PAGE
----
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Surgical Treatment of the Low (Distal Third) Rectal Cancer. Feza H. Remzi FACS, FASCRS, FTSS ( Hon ) Chairman Department of Colorectal Surgery Professor of Surgery Rupert B Turnbull Jr,. MD Chair Digestive Disease Institute Cleveland Clinic, Cleveland, OH. Disclosure. None.
Surgical Treatment of theLow (Distal Third) Rectal Cancer Feza H. Remzi FACS, FASCRS, FTSS ( Hon ) Chairman Department of Colorectal Surgery Professor of Surgery Rupert B Turnbull Jr,. MD Chair Digestive Disease Institute Cleveland Clinic, Cleveland, OH
Disclosure • None
Conclusion • Oncological clearance is the priority • Radical excision with TME is the preferred technique • Neoadjuvant chemo –X-rt is the preferred adjuvant therapy and it does not alter the decision for sphincter preservation • Optimal bowel function and quality of life can be improved by colonic reservoirs • Do not hesitate to divert • Observation after neoadjuvant therapy can be dome under trial • Local therapy can be alternative in selected- high morbid patient
Treatment Goals Maximize likelihood of cure Minimize risk of complications Sphincter preservation Optimal bowel function and quality of life
Team Approach • Surgeon • Radiologist • Oncologist • Radiation Therapist • Enterostomal therapist
Surgery • Mainstay of therapy is surgery • TME: Total mesorectal excision • Surgical technique: refined to an anatomic dissection to include the fascia propria of the rectum
Margin • Negative radial margins • Distal margin • At least 5 cm of margin when there is a distance of 5 cm distal resection • At least 1 cm or more when there is no distance for 5 cm of distal dissection
Surgery Colon mobilization and high ligation of the mesenteric vessels TME APR versus reconnection with reconstruction
Issues • Blood Supply • Reach • Reconstruction • Anastomosis
Issues • Blood Supply • Reach
If onclogocally feasible, double stapled anastomosis is the preferred technique of anastomosis
Technique • Start in Kraske position; especially anterior lesions • Put everting stay sutures and dissect circumferentially till you reach the plane above the levator muscles • Use injectable epinephrine solution where mucosectomy is required • Leave one location intact so the rectum doesn't retract • Be careful not to do keyhole injury during the posterior dissection • Release your stay sutures when you are ready to flip patient back to Lyodd –Davis position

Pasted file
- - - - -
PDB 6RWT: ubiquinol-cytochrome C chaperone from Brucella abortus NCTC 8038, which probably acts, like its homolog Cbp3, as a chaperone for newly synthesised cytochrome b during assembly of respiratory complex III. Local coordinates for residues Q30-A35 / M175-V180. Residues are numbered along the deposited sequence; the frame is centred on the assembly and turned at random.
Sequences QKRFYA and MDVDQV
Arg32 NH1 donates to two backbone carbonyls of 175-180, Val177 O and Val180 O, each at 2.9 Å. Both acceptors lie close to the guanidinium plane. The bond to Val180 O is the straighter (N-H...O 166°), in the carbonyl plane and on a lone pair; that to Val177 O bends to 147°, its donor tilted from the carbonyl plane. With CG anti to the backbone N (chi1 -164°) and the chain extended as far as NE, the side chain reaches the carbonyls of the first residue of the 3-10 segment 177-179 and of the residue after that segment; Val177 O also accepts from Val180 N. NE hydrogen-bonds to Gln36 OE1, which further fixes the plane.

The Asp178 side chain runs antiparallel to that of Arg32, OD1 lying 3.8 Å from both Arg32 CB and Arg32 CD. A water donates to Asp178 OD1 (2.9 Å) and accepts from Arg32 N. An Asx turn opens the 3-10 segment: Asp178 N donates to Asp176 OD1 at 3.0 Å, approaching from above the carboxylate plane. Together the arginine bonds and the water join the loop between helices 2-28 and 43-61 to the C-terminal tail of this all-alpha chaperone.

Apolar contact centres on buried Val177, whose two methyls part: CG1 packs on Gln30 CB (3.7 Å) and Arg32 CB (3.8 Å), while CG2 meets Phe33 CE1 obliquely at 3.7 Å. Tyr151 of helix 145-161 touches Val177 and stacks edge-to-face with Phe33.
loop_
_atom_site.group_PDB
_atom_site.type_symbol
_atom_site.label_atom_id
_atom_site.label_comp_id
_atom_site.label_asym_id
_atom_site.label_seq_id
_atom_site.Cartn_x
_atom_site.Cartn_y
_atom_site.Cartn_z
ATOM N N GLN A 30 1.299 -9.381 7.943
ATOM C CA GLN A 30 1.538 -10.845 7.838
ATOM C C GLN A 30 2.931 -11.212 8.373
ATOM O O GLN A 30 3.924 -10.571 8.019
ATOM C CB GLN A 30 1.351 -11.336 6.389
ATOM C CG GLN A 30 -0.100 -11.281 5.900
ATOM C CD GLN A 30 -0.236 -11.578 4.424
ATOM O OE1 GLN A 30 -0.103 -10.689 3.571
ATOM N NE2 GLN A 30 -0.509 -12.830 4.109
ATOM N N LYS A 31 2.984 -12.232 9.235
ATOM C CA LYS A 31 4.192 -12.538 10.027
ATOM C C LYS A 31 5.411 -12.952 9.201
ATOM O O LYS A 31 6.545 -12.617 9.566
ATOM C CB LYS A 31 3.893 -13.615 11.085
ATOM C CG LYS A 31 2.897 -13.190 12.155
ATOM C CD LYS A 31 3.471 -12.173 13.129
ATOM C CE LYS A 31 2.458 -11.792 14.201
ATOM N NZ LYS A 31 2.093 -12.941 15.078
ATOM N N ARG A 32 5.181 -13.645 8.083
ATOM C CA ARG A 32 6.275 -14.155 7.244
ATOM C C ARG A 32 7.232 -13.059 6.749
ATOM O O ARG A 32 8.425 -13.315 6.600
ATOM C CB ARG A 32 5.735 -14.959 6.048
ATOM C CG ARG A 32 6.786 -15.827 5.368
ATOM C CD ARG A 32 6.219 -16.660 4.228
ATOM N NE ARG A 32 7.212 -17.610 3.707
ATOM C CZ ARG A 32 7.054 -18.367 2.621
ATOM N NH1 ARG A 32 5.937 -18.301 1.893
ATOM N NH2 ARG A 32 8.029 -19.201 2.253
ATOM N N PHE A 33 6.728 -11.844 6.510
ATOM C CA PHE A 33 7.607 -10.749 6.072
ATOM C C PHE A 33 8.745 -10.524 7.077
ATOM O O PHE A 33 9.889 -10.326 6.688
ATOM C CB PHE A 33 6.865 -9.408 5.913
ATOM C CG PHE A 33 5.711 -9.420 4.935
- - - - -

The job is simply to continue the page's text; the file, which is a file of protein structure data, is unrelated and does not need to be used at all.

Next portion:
Intersphincteric Proctectomy Pros • N=92 , R0 89%, Local recurrence 2% • 5 yr overall and disease-free survival was 81 and 71 % Cons • 11 % radial margin positive • Morbidity was N=25 (27 %) where, there was 14 patients with anastomotic complications • Only 58 patients had minimum of two years of F/U • Minimal information on functional outcome and final stoma status Rullier et all Ann Surg 2005
Sphincter Preservation and QOL • Increased associated morbidity • Impact on QOL ? • 30 Studies, 11 were non randomized, N= 1412 patients • Six trials showed APR did not have poorer QOL than LAR • Four trials showed APR had significantly poorer QOL than LAR • Due to heterogeneity, meta-analysis was not possible Cochrane Review 2005
Selection • No compromise in the oncologic clearance • Patient must consent for the possibility of APR • Motivated patient • Lack of associated co-morbidity • Good preoperative sphincter function • If all above conditions are met, try to reconnect with diverting temporary stoma and have patient decide for himself or herself whether to live as they are or go back to stoma
Pelvic Radiation and Rectal Cancer 1990 National Institute of Health consensus conference: Recommends adjuvant postoperative radiotherapy and fluorouracil based chemotherapy for patients with B2-C rectal adenocarcinomas (JAMA 1990)
Pelvic Radiation and Rectal Cancer: Current Dilemma Pre or post op? Dose if preoperative Timing of surgery if given pre-op Which patients benefit ? If needed with TME Decision for APR versus reconnection, when ?
Pelvic Radiation Preop and TME Dutch TME study Conclusion Even with good surgery, radiation improves local control for stage II and III low rectal cancers Patients with T3N0 tumors > 10 cm from the verge probably do not need XRT Kapitenijn et al NEJM 2001
Summary • Not all rectal cancers need preoperative radiation therapy • Stage I rectal cancers probably do not need adjuvant treatment • Predicting which stage II and III lesions require adjuvant tx not currently possible • ELUS is good, MRI is high likely the better • Avoid the need for postoperative X-rt • Better staging modalities in the future
Function and QOL after Radical Resection and Sphincter Preservation Cost? • Inadvertent and uncontrollable passage of flatus to frank fecal incontinence • Urgency • Frequency • “Anterior resection syndrome”
Radical Resection of Rectal Cancer • End-to-end coloanal anastomosis • Side-to end colonic J-pouch-anal anastomosis • End-to-end coloplasty-anal anastomosis • Side-to-end coloanal anastomosis
End-to-end versus J-pouch Prospective randomized trials • Seow-Choen, Goh. Br J Surg 1995;82:608 • Ortiz, et al. Dis Colon Rectum 1995;38:375 • Hallböök, et al. Ann Surg 1996;224:58. • Lazorthes, et al. Br J Surg 1997;84:1449 • Fürst, et al. Dis Colon Rectum 2002;45:660 • Sailer, et al. Br J Surg 2002;89:1108
End-to-end versus J-pouch Technical reasons for failure to create J-pouch • Narrow pelvis (12%) • Bulky sphincters or mucosectomy (9%) • Extensive diverticulosis (3%) • Insufficient length (2%) Harris, et al. Dis Colon Rectum 2002;45:1304